There is substantial evidence on record of Warren's unacceptable performance in critical areas of his position. There is also substantial evidence that Warren's supervisors provided him with a reasonable opportunity to improve. Based on this evidence, the decision was not arbitrary, capricious, or an abuse of discretion. Warren's unacceptable performance provides a rational basis for his removal, 5 U.S.C. Sec. 4303(a). While he says he was not given a reasonable opportunity to adjust to the requirements of the new position, he should have learned the requisite skills in the old one for both, as it was found. Warren's contention that he was not provided a "meaningful" opportunity to improve is not supported by the record. In assessing such arguments on appeal, and in determining whether the MSPB's decision is supported by substantial evidence, the court cannot engage in a de novo review; rather, the court must determine whether the agency's determination is supported by substantial evidence already of record.



This case would be within applicable precedents and hardly would justify extended discussion or a published opinion except for a curious quirk in the presiding official's opinion, and a still more curious use of it by the petitioner here. They indicate the existence of a problem that has not, so far as we know, surfaced previously, and may produce difficulty in future cases if not faced squarely in this one.


The board and counsel for petitioner agree that one adjudicating an adverse action in which a claim of illegal retaliation is made, must apply four tests which, as stated in Hagmeyer v. United States, 757 F.2d 1281, 1284 (Fed.Cir.1985), are as follows:


In order for petitioner to prevail on his contention, [of illegal retaliation] he has the burden of showing that (1) a protected disclosure was made, (2) the accused official knew of the disclosure, (3) retaliation resulted, and (4) there was a genuine nexus between the retaliation and petitioner's removal.


The presiding official obviously had difficulty interpreting test (3) and inserted language giving it his own construction--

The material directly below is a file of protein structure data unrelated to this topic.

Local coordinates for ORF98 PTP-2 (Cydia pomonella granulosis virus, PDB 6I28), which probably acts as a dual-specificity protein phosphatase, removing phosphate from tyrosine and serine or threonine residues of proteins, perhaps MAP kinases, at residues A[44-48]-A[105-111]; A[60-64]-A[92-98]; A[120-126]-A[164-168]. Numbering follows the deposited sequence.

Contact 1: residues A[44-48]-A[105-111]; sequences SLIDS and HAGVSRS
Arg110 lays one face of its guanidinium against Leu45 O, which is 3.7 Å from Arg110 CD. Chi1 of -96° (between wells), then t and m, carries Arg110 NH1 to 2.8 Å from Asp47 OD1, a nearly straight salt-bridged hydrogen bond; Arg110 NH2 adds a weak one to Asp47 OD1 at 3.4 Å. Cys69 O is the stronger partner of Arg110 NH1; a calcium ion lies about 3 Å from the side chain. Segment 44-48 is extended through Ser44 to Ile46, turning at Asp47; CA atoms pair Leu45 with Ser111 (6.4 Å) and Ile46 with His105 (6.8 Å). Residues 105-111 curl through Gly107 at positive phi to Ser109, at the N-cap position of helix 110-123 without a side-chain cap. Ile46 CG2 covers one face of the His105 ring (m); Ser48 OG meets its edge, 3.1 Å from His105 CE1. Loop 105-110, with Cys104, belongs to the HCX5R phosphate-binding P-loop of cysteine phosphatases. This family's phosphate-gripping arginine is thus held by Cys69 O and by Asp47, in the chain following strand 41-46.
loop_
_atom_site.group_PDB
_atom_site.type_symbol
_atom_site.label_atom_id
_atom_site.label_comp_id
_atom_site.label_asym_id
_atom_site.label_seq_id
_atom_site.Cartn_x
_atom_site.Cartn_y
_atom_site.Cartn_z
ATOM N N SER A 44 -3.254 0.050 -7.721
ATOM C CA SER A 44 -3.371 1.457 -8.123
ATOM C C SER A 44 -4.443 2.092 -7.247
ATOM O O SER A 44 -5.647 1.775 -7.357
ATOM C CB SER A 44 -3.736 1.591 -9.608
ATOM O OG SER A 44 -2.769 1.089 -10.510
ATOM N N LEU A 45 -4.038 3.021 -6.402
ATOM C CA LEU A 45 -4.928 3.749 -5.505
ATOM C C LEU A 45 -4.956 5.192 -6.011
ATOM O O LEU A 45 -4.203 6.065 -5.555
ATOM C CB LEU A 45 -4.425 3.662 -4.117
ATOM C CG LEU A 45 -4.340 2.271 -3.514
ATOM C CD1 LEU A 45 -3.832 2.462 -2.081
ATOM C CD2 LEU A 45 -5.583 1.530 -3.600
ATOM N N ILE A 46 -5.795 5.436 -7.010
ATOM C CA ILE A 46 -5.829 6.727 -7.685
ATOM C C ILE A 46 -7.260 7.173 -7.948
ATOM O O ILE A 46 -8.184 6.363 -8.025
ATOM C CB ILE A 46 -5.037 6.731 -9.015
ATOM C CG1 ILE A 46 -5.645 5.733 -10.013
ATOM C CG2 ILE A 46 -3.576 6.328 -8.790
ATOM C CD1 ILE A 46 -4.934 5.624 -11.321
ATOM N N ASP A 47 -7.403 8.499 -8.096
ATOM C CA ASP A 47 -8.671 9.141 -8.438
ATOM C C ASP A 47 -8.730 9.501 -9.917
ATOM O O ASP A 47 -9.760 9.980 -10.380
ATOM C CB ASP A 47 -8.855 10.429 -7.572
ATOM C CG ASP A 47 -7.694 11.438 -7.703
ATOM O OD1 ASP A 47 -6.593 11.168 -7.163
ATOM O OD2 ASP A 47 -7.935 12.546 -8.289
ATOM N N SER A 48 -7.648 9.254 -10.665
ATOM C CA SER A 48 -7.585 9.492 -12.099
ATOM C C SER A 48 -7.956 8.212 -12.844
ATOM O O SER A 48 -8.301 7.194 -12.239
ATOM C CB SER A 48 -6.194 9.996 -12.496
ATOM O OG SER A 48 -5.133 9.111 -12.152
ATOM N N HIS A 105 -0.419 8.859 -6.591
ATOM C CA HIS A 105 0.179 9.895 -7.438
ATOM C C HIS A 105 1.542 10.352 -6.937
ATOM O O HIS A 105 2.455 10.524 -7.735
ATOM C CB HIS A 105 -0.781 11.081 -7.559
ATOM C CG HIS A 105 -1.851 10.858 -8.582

(3) retaliation (adverse personnel action) resulted.


The board already knows an adverse personnel action occurred, otherwise it would not have had jurisdiction of the appeal. Except to avoid anticipating test (4), it adds nothing to say the petitioner has shown it again. Petitioner nevertheless argues (Brief, page 15):


In the circumstances of this case, the Board's determination that respondent had retaliated against petitioner virtually requires a finding of nexus between the retaliation and the removal.


In other words, a conclusion in favor of petitioner under test (3) virtually preempts test (4). Why Hagmeyer prescribed two tests to determine the same thing is not explained. The presiding official obviously did not think he had preempted test (4), and added his insert in parentheses to reflect his understanding of what test (3) really meant. We think the presiding official has assigned too narrow and insufficiently relevant a scope to test (3), and the petitioner one that is too broad and preemptive of test (4). We are therefore constrained to make our own determination of what test (3) really means. In so doing, we consider the background of the Hagmeyer tests in prior court and administrative decisions.


As authority for the four tests to be applied to a retaliation contention, this court in Hagmeyer cites only Sullivan v. Department of the Navy, 720 F.2d 1266, 1275 (Fed.Cir.1983). In that case the tests are word for word the same as in Hagmeyer, and the authority for them is given as In re Frazier, 1 MSPB 159, 1 M.S.P.R. 163 (1979), aff'd, 672 F.2d 150 (D.C.Cir.1982). The wording there found, though different, in essence is the same, but more elaborate and analytical, which was to be expected as the board was writing on a clean slate in interpreting a statute then new. The conclusion must follow that this court in Sullivan and Hagmeyer was not undertaking to reassign to the four tests exactly the tasks they were to perform, but simply to identify them so the employee's success in invoking them could be ticked off and weighed according to Frazier. The rationality of stating test (3) in a manner that could be construed as preempting test (4) and making it superfluous, was simply not before the court in an adversary context, and we feel free, therefore, to restate test (3), if necessary, to avoid confusion, so long as we do not misapply what was done in Sullivan and Hagmeyer as precedents.